Hotel giant Marriott International reported fourth-quarter and full-year earnings Wednesday evening that beat expectations—again—by a healthy margin, even as the company undergoes a significant expansion of its business.
Here are three key points from the hotel chain’s results.
1. Marriott posted record results.
For the full year, Marriott’s (MAR) sales were $13.8 billion, up 8% from 2013 — the highest sales figure since 2007 and a record for the company. Net income for the full year was $753 million, up 20% from last year. Revpar, a key measure of hotel revenue, was up nearly 7% for the year.
“We are very optimistic about the long term,” said CEO Arne Sorenson, citing numbers from the World Travel Organization that show international arrivals have more than doubled in recent years to 1.1 billion visits in 2013, as well as Marriott’s U.S. hotels reporting a 20% increase in guests coming from greater China.
“It’s numbers like these that confirm that we are truly in a new golden age of travel,” Sorenson said.
The company’s fourth-quarter net income rose 30% from 2013, and earnings per share rose 39 percent. Sales for the quarter were $3.56 billion, up from $3.2 billion last year and beating the consensus estimate of $3.47 billion.
2. A growth push.
Marriott is in a significant expansion phase. Every region inked a record number of deals last year for a total signing of 100,000 new rooms for Marriott, more than three times the pace of five years ago. The company ended 2014 with 240,000 rooms in the development pipeline, pushing toward its goal of surpassing 1 million rooms by the end of the year.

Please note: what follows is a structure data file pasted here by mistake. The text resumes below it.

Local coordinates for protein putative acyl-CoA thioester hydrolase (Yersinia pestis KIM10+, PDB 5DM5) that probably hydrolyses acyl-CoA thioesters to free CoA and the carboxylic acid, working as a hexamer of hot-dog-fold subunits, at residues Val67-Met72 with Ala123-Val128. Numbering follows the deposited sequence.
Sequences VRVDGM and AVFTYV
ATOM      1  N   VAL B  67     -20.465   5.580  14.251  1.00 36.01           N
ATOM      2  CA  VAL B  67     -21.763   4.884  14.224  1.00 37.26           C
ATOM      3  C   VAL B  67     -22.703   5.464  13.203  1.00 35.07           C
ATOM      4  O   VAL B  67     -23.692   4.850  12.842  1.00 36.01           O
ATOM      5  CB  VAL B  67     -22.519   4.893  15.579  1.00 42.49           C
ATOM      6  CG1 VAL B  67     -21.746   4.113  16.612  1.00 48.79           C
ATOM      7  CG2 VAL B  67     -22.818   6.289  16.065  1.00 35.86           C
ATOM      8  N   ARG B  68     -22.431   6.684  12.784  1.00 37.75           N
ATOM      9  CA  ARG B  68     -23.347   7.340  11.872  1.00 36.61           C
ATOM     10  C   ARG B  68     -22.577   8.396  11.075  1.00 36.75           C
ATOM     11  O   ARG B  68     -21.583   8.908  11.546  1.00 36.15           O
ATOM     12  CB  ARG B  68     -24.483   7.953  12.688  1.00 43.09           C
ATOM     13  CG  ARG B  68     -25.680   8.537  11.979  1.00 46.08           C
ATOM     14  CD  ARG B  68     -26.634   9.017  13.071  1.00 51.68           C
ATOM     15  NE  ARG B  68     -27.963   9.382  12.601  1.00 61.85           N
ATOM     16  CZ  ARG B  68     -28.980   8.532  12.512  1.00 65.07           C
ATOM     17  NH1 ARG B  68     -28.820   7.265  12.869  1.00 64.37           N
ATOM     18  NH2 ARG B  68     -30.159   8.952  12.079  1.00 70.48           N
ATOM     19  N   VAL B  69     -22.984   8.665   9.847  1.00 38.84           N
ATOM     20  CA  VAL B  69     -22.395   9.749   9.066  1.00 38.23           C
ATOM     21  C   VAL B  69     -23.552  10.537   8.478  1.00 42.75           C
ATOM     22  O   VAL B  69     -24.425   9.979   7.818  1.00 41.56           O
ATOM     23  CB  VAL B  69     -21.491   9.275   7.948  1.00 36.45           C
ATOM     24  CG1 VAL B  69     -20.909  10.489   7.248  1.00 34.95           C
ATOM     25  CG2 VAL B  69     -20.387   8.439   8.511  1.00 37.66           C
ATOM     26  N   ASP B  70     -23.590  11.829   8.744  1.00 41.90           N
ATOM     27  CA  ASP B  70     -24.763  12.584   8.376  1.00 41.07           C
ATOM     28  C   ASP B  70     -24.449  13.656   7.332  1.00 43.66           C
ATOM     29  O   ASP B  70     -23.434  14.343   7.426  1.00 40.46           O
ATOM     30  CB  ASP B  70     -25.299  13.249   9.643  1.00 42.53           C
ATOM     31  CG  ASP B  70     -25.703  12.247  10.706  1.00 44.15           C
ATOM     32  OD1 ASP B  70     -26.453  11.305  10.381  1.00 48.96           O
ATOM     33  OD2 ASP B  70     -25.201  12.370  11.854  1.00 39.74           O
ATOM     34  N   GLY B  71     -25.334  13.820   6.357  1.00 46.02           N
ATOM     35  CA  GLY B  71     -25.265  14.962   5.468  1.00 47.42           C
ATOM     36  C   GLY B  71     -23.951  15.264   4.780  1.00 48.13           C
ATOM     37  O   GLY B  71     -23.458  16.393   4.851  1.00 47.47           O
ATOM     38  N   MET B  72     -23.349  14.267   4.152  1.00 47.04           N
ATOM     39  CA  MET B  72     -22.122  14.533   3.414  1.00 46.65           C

The growth push is part of several initiatives under CEO Arne Sorenson, who took over for Bill Marriott in 2012 (he remains executive chairman and chairman of the board). The company is in the midst of a transformation from a number of different perspectives, a few of which Sorenson called out during the earnings call Thursday.
For one thing, all that growth poses a management and operational challenge for a company that operates 4,000 hotels in 79 countries; to be able to be more nimble, Sorenson has decentralized top management, putting in place four continental operating presidents who are closer to the local markets and regions so that decisions can be made faster and acquisition opportunities spotted sooner.
3. Getting millennial-friendly.
The owner of the Marriott and Ritz-Carlton hotel brands is aggressively reengineering itself to become more relevant to millennials. That includes adding new brands to the portfolio, such as Moxy Hotels, AC Hotels by Marriott, and the Edition collection in partnership with Ian Schrager. It also means making tweaks to everything from its web presence (nearly 20% of its bookings on Marriott.com last year came from mobile devices) to its rewards program (millennials like to earn points faster) to its room design (did you know that millennials don’t like to unpack their clothes into drawers?).
Sorenson mentioned one particular point of pride on the call: the redesign of the lobby at Marriott’s headquarters to be much more millennial-friendly. (However, later in the discussion he also pointed out that millennials also tend to loathe the term millennial — “they are not monolithic,” he said.)